Mention has been made of eunuchs, a class which seems to have originated with the law's severity rather than from a callous desire of the rich to secure a craven and helpless medium and means for pandering to and enjoying the pleasures of the harem without fear of sexual intrigue. Criminals whose feet were cut off were usually employed as park-keepers simply because there could be no inclination on their part to gad about and chase the game. Those who lost their noses were employed as isolated frontier pickets, where no boys could jeer at them, and where they could better survive their misfortune in quiet resignation. Those branded in the face were made gate-keepers, so that their livelihood was perpetually marked out for them. It is sufficiently obvious why the castrated were specially charged with the duty of serving females in a menial capacity. One name for eunuch is "cleanse man," and it is explained by a very old commentator that the duty of these functionaries was to sweep and cleanse the court; but it is perhaps as likely that the original idea was really "purified man," or man deprived of incentive to certain evils. It is often said disparagingly of the Chou dynasty that they introduced the effeminate Persian custom of keeping eunuchs; but the Chou family, which was in full career before Zoroaster existed, is perhaps entitled to a much greater antiquity in civilization than Persia - Cyrus himself was a contemporary of Lao- tsz and Confucius - and probably the castrated were only utilized as menials because they already were eunuchs by law, and were not made eunuchs against the spirit of natural law simply in order that their services as menials should be conveniently rendered.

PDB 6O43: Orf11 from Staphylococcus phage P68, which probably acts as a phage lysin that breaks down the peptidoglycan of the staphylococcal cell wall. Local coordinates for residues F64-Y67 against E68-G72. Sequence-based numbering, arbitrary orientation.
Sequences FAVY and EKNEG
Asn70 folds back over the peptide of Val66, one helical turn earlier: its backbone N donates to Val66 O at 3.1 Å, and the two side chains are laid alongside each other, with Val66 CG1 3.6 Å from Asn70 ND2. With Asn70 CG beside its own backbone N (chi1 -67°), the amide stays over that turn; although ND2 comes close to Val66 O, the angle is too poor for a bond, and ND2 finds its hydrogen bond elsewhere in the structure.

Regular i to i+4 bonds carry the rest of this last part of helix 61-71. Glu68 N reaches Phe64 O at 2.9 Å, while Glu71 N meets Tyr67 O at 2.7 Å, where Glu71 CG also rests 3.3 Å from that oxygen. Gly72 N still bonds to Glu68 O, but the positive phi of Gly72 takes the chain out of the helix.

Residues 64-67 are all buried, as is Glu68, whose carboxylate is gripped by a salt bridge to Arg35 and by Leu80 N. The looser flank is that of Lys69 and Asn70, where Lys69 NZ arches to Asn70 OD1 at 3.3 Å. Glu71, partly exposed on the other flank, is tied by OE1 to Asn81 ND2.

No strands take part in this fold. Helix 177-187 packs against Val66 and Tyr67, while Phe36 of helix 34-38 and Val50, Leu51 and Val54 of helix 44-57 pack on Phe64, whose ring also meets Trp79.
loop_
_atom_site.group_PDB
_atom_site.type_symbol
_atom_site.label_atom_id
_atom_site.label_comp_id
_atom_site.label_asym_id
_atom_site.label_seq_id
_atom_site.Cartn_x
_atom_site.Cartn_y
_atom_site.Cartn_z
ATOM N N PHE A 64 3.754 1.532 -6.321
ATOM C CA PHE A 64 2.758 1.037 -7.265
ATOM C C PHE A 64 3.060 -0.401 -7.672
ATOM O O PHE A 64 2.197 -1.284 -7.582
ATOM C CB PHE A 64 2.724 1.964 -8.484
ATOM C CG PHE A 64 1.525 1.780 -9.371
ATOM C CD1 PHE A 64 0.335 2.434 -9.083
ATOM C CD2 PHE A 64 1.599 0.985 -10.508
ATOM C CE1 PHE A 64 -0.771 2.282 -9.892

In 655 B.C. the Tsin ruler despatched a eunuch to try and assassinate his half-brother (the future Second Protector of China) when in Tartar exile. When the Second Protector in 636 at last came to his rights as ruler of Tsin, the same eunuch offered to commit an assassination in his interest; arguing, by way of justifying his previous attempt, that a servant's duty was to serve his de facto master for the time being, and not to question de jure claims, which were a matter beyond the competence of a menial. In 548 the ruler of Ts'i was assassinated by a eunuch who would not even grant his master permission to commit suicide decently in the ancestral hall; (see p. 62). A year later, the succeeding ruler under urgent circumstances secured the services of a eunuch as coachman. In contrast to these traitors, in 481 a faithful eunuch tries to save the ruler of Ts'i from assassination by one of the supplanting great families: this was the case that so horrified Confucius that he died soon after, in despair of ever seeing "divine right" regain the upper hand in China. In 544 B.C. the ruler of Wei was assassinated by a eunuch door-keeper. In 537 the King of Ts'u conceived the idea of castrating and cutting the feet off the two Tsin envoys for use as a palace gate-keeper and for service in his harem; but he was prudently dissuaded by his chief counsellor from incurring the risks consequent upon such an international outrage; (see p. 46). Three centuries later, in the year 239, the First August Emperor's (real) father, for his own spying purposes, got a sham eunuch appointed to a post in the service of the ex-concubine made over, as explained in the last chapter, to the First Emperor's father; by the dowager-queen, as she then was, the supposed eunuch had two sons. When subsequently this dangerous person revolted, the First August Emperor's own real eunuchs took part in opposing his murderous designs. - It must be mentioned that this objectionable father of the Emperor was himself a very distinguished man notwithstanding, and has left a valuable historical and philosophical work of twenty-six chapters behind him, put together under his direction by a number of clever writers. It is usually considered a Taoist work, because it savours in parts of Lao-tsz's doctrine; but, like the works of Hwai-nan-tsz (an imperial prince of the Han dynasty 150 years later) it was classified in 50 B. C. as a "miscellany." - Finally, a eunuch played an important part as witness when the Second August Emperor was assassinated. Thus all the states - those around the original nucleus of Old China at least - employed eunuchs in the royal harems, even if the vassal princes of orthodox China as a general rule did not.